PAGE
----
James Madison was indeed prescient in his assessment of this area.  However, I think there is something he failed to see, or at least failed to mention.  His argument of an “unreasonable advantage” being given to the “sagacious, the enterprising, and the moneyed few” is undeniably on target; but it appears to be limited to those in the private sector who will benefit in a mercenary fashion.  In this matter, it seems to me, a windfall of some dimension, unreasonable, and even repugnant and dangerous to our liberty, has fallen to the government itself and to the bureaucracies that have sprung up therein.  Their remuneration is not merely limited to money, but the highly prized lucre of power and control over “we the people.”  They watch us dance while they play the song on the well-tuned strings of regulation.  If I seem highly exercised on this subject, it is because I believe it to be one of the gravest dangers to our continued liberty, for in this matter we are exceedingly “disposed to suffer” the diminution thereof:


He has combined with others to subject us to a jurisdiction foreign to our constitution, and unacknowledged by our laws; giving his Assent to their acts of pretended Legislation.  (Declaration of Independence).


To avoid a confusion of terms, we need to define some of them.  When they used the term constitution, it wasn’t denoting the one we would tend to think of first.  Please notice that the word “constitution” is lower-case.  It is not a proper noun indicating the title of something.  The constitution they refereed to, by virtue of the fact it was mentioned in the Declaration of Independence, of necessity predated both our current Constitution and the Articles of Confederation.  Even so, the sentiment of the time that applied to their current constitution is fitting to apply to our own.  Their use of the word “foreign” has a connotation of outside of and probably repugnant to; but it will shortly be used in the sense of alien.  The term “acts of pretended Legislation” indicates that they considered them invalid because they were “unacknowledged by our laws” and the Laws of Nature.  And that even though the laws may have been on the books, their constitution was a part of their laws and the pretended laws fell outside their constitution; hence, they were null and void in their eyes.  It is the obligation of a jury of our peers to protect us from this “pretended Legislation.”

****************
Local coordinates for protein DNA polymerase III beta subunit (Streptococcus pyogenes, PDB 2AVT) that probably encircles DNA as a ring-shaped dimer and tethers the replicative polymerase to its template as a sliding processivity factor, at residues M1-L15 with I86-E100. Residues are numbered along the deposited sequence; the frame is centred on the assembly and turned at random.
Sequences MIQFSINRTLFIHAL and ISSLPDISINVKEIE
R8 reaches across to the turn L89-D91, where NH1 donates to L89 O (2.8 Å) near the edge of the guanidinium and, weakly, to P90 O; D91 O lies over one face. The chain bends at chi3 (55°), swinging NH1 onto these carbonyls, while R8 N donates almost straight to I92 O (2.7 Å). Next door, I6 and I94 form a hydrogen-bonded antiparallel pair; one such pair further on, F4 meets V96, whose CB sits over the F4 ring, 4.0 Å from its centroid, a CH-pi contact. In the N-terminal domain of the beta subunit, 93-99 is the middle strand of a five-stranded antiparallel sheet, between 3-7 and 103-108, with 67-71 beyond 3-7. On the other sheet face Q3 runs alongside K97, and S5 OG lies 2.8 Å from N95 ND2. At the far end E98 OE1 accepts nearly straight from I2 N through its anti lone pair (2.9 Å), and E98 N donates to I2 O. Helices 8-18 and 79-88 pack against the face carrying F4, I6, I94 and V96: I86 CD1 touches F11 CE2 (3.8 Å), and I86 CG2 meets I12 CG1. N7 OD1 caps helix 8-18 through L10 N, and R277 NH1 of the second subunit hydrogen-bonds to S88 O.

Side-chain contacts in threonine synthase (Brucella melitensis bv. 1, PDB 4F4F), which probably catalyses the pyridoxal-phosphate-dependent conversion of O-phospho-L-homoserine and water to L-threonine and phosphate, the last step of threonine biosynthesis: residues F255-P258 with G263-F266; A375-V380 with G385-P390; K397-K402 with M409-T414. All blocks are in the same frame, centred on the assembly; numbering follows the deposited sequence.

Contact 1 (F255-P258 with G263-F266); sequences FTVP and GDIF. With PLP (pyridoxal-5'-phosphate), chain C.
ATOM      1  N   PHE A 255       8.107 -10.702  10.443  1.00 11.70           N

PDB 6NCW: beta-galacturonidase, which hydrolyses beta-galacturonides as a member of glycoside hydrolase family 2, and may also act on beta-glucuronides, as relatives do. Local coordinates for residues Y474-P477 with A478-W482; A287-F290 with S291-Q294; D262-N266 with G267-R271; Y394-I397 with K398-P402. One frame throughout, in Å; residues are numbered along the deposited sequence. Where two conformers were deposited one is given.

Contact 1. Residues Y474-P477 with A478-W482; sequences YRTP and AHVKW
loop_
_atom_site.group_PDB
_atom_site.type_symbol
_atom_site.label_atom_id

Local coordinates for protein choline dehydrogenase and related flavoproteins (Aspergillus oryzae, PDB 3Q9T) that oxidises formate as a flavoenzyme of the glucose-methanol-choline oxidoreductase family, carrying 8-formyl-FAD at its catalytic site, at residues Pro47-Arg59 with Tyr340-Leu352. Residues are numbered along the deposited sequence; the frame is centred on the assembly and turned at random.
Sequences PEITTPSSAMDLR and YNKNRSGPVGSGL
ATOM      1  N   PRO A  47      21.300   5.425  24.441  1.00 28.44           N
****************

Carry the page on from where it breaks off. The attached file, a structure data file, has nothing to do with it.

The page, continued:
Today, the affront they speak of is of two parts: external and internal.  The external objections are in the form of treaties with foreign nations and even mere organizations that do not hold the status of a nation.  Examples of these organizations  would be the United Nations (UN) and the World Trade Organization (WTO).  Treaties are bargains struck, and one must keep one’s word to keep one’s credibility as well as one’s honor.  Therefore, treaties are granted the status of “the law of the land” by our Constitution and are binding on the states and the citizens thereof.  There should be no question of the necessity and appropriateness of the ability of a government to make treaties.  The objection runs to the objects of legitimate inclusion under treaty.  For instance, treaties for mutual defense, bona fide trade, and government-to-government relations seem to be fit subjects for treaties.  By contrast, tying our country’s societal customs, such as what rights women will have in this country (Treaty on Women) or what rights children will have in this country (proposed Treaty on Children), to outside interests or tying our country’s management of internal natural resources (Treaty on the Environment) to outside interests, all seem to present the opportunity for great mischief and manipulation by outside interests detrimental to our liberty.


Neither foreign nations nor alien organizations have a legitimate right, under the Laws of Nature or our Constitution, to exert direct control upon the sovereign states and sovereign citizens of this nation; and neither our elected officials nor our appointed officials have a legitimate authority to grant it to them.  This is exactly the case that happens when treaties contain subjects that are unfit to be found in them.